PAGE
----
Field's book is mainly a series of short biographies. The First World War was a crucial event for all of the six French and seven British writers included here, but only two--Isaac Rosenberg and Wilfred Owen--wrote about their actual experiences in the trenches. Jean Jaurès, the leader of the French Socialists, was assassinated in a Paris café on 31 July 1914: he might be called the first French casualty of the war. Charles Péguy, Ernest Psichari and Rupert Brooke looked forward to the war as a purge of the vices of peace; but they died in the first weeks or months, before they could testify to its reality. For writers too old to fight, such as Charles Maurras, H.G. Wells, Bernard Shaw, Rudyard Kipling, and Romain Rolland, the war was an interlude--and scarcely a glorious one--in long careers of punditry before and after 1914-18.
This book is not, therefore, a study of how the war was represented in literature. Rather, it covers three phases of its subjects' lives: what they expected of the war; what they did in the war; and how (for the seven survivors) they experienced the war's after-effects. Having to deal with so many striking personalities, over such a long time-span, Field has difficulty bringing his theme into focus. For too much of the time, the narrative is patched together with summaries, clichés, and rehearsals of matters already familiar to students of the period. It is surprising that a book so largely concerned with France should show no sign of the revolution in French historiography in recent decades. Such interdisciplinary studies as Robert Wohl's The Generation of 1914 (1979) and Modris Eksteins' Rites of Spring: The Great War and the Birth of the Modern Age (1989) are more intellectually ambitious and display more power of synthesis.
What remains useful in Field's study is that he sets the careers of British and French intellectuals in parallel, and makes some broad distinctions between their national cultures. The word 'nationalism' itself seems to have been coined by Barrès in 1892, and national difference--twentieth-century style--was centrally what the war was about. Romain Rolland lamented, in 'Au-dessus de la mêlée,' that the 'two great international movements of Socialism and Christianity had failed to prevent the conflict.' (193) A third great movement, the universalism of the Enlightenment, was equally impotent against the passions unleashed by the guns of August. And nationalism divided the Allied camp against itself, in spite of Wilson's efforts to paper over the cracks at Versailles.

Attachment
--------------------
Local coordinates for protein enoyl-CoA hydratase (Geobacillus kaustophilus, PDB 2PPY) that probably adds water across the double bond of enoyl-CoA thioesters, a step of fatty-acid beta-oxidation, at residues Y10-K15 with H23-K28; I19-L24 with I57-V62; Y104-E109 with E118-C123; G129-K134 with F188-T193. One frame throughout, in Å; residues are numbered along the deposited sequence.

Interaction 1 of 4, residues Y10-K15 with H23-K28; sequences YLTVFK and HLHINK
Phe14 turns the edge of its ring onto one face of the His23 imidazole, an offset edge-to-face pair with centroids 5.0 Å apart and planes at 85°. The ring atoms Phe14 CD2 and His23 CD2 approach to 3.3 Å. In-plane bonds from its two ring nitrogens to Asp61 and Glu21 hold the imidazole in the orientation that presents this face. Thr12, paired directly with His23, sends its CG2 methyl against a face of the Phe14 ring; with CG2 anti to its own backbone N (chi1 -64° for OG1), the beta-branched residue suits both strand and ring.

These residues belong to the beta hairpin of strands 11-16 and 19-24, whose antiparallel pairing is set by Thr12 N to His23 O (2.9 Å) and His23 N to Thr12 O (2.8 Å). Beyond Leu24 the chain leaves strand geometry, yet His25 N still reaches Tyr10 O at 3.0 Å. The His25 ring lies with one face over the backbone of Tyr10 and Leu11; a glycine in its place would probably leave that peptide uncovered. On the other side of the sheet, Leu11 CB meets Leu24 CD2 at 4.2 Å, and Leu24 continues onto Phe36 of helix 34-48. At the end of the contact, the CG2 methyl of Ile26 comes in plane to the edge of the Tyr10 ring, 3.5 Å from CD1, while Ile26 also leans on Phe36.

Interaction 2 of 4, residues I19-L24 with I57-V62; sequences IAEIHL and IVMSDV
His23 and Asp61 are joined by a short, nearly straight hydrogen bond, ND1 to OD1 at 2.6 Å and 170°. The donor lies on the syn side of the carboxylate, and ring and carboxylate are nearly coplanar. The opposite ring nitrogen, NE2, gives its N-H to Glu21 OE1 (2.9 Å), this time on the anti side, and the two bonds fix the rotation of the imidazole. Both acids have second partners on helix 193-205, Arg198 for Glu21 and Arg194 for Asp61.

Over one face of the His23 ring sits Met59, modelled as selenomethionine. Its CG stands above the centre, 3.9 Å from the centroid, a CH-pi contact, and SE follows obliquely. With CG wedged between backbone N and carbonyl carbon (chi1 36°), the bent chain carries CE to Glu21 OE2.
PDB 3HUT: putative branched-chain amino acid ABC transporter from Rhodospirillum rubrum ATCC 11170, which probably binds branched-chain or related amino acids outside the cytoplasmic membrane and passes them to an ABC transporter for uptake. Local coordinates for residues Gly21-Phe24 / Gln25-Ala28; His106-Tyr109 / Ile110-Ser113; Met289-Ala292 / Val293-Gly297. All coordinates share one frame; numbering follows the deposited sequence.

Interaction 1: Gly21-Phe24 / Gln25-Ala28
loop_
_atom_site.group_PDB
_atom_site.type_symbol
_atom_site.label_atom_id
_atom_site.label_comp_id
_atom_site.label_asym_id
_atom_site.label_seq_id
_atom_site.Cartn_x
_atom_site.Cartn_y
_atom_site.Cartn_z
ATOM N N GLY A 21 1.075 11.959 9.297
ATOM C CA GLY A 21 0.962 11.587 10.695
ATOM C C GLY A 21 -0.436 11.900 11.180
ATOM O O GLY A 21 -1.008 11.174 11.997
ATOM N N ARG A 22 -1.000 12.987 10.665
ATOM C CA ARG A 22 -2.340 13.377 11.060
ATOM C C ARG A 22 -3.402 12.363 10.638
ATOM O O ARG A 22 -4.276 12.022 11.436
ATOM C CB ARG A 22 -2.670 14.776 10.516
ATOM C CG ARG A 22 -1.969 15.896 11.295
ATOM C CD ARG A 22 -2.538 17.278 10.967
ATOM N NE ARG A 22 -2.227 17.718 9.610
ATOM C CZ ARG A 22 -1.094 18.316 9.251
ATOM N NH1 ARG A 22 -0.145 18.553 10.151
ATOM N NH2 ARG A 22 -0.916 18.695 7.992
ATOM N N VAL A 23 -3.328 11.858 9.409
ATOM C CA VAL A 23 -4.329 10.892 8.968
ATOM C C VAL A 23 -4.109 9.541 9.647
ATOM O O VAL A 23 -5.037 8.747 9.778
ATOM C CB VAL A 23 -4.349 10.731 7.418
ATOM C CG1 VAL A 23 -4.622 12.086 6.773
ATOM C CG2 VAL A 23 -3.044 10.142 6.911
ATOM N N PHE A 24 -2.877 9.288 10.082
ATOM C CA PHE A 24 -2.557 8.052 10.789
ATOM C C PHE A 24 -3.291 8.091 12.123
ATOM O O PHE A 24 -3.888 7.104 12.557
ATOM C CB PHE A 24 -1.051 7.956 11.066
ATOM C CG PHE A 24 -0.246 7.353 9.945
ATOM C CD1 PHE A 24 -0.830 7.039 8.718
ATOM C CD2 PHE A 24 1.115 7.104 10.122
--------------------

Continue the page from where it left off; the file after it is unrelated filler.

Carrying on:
The nation meant, first of all, the particular land for which men fought. The open wound of the Western Front, slicing across France from the Channel to the Rhine, inspired almost all French intellectuals to close ranks in defense of 'La Patrie.' British writers, their island still intact, had a much freer and wider range of response to the war. Moreover, land was differently valued on either side of the Channel. Jaurès, Barrès, Maurras and Péguy had their roots in the provinces, where the peasantry had clung to their bits of soil since time immemorial; Péguy struck that chord in proclaiming "Heureux ceux qui sont morts pour la terre charnelle." (82) None of Field's writers on the English side grew up with dirt on their boots, and England belonged to its aristocracy rather than to twenty million peasants. Pastoral poets like Brooke and Lawrence knew the land as ramblers, and loved it in the mode of nostalgia. When the war came, their pastoralism gave them a spiritual escape from Flanders; whereas the French fought for their attachment to their own soil.
The nativism and obscurantism of writers like Maurras and Péguy suggested that French intellectuals were a more organic part of their society than British ones. The Dreyfus affair polarised the intelligentsia into chauvinists and universalists; the struggle between them raged until at least 1945, and the Great War was only one Act in the larger drama. But the English, Field observes, "do not take literary personalities as seriously as the French." (153) It is a pity that Field's book does so little to account for this relative indifference, and to contrast the political engagements of intellectuals in the two countries. The missing dimension of British and French Writers of the First World War is the dialectic between the individual writer and the popular masses. Field's "intellectual and spiritual history . . . of the war years" (5) needs to be integrated with the social and economic evolution of the two nations, and with the brute reality of the millions of citizens mobilised for the struggle.